Minnesota Democrats are livid over what they describe as the incredible insensitivity of the state Republican Party, which late Monday issued a challenge asking for five debates in five days between GOP Senate candidate Norm Coleman and presumptive Democratic candidate Walter Mondale.
"I would certainly hope out of respect they would refrain from those activities at least until Wednesday," said Chairman of the Democratic Farmer Labor Party Mike Erlandson.
The former vice president is the choice of the Wellstone family to replace Sen. Paul Wellstone, who died in a plane crash on Friday. Mondale is not expected to formally receive the Democratic Party's blessing until Wednesday night. The election is scheduled for Nov. 5.
The timing of the debate challenge is what angers Democrats. It came just hours before Wellstone's private funeral and burial.
"It is disrespectful to talk about that sort of issue until there is a nominee of the party," Erlandson said.
Democrats are not the only ones upset. Minnesota's former Republican Gov. Arne Carlson wrote to his party, telling them to "cease issuing debate challenges" out of respect for the Wellstone family.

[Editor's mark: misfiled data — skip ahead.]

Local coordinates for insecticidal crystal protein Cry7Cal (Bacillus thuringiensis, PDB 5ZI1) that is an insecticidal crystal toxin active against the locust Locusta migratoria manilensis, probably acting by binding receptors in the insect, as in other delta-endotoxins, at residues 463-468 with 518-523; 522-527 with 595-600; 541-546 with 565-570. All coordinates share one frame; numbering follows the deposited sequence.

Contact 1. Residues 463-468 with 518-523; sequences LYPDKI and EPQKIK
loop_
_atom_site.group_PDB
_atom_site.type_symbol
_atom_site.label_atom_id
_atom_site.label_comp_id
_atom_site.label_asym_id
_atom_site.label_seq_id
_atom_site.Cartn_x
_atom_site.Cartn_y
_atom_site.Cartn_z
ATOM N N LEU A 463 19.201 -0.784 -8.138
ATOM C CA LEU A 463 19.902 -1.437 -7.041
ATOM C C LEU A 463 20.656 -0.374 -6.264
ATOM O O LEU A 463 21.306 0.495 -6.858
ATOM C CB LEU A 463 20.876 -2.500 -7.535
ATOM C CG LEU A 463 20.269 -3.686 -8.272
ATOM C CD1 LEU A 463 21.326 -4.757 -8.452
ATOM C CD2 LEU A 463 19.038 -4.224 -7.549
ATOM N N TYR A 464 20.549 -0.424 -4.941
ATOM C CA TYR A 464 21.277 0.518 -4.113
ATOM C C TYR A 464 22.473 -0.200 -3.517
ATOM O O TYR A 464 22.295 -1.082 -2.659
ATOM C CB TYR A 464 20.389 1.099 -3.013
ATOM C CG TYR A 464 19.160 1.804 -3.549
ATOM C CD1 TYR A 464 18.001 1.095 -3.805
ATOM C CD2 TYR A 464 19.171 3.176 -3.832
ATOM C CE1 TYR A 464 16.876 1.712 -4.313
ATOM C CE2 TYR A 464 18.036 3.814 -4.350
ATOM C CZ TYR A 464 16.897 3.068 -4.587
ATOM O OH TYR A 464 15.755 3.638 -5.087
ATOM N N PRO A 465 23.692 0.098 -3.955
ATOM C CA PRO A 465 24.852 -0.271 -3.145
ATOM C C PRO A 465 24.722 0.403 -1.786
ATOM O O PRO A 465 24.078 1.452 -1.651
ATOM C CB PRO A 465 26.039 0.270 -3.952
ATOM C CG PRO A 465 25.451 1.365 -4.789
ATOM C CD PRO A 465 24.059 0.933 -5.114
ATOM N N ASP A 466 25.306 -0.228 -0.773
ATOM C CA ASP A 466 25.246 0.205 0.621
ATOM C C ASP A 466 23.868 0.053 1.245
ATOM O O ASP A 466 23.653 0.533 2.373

"What should govern is decency and decency would suggest that there would be several days set aside to honor Sen. Paul Wellstone; to allow the people of Minnesota to grieve and the family and friends to grieve and come together, and then we can resume politics," Carlson said.
But state Republican Party officials defend the move, saying time is short and Mondale's entry completely changes the race.
"We have to make sure that the voters of Minnesota have the all the information they need to cast a well informed vote and I think that waiting serves no one. If we don't do anything I don't think that serves democracy very well," said Ron Eibensteiner, chairman of the Minnesota Republican Party.
Before Monday's debate flap, Democrats were already upset that Coleman went back on a pledge to cease campaign activities until an appropriate time. Sunday, Coleman did a number of interviews for television networks, including Fox News Channel, and a lot of folks around the Wellstone camp were calling it Coleman's "non-campaign campaign."
The Coleman campaign argues the media called them, not the reverse.
Wellstone's memorial service, which is scheduled for Tuesday night, is expected to draw 20,000 people and get national media coverage, leading some to draw comparisons to it as a political event of a different kind.
Former U.S. Rep. Donald Fraser, D-Minn., said Tuesday night's service should inspire mourners to carry out the work championed by Wellstone, his wife and the campaign.
Fox News' Steve Brown contributed to this report.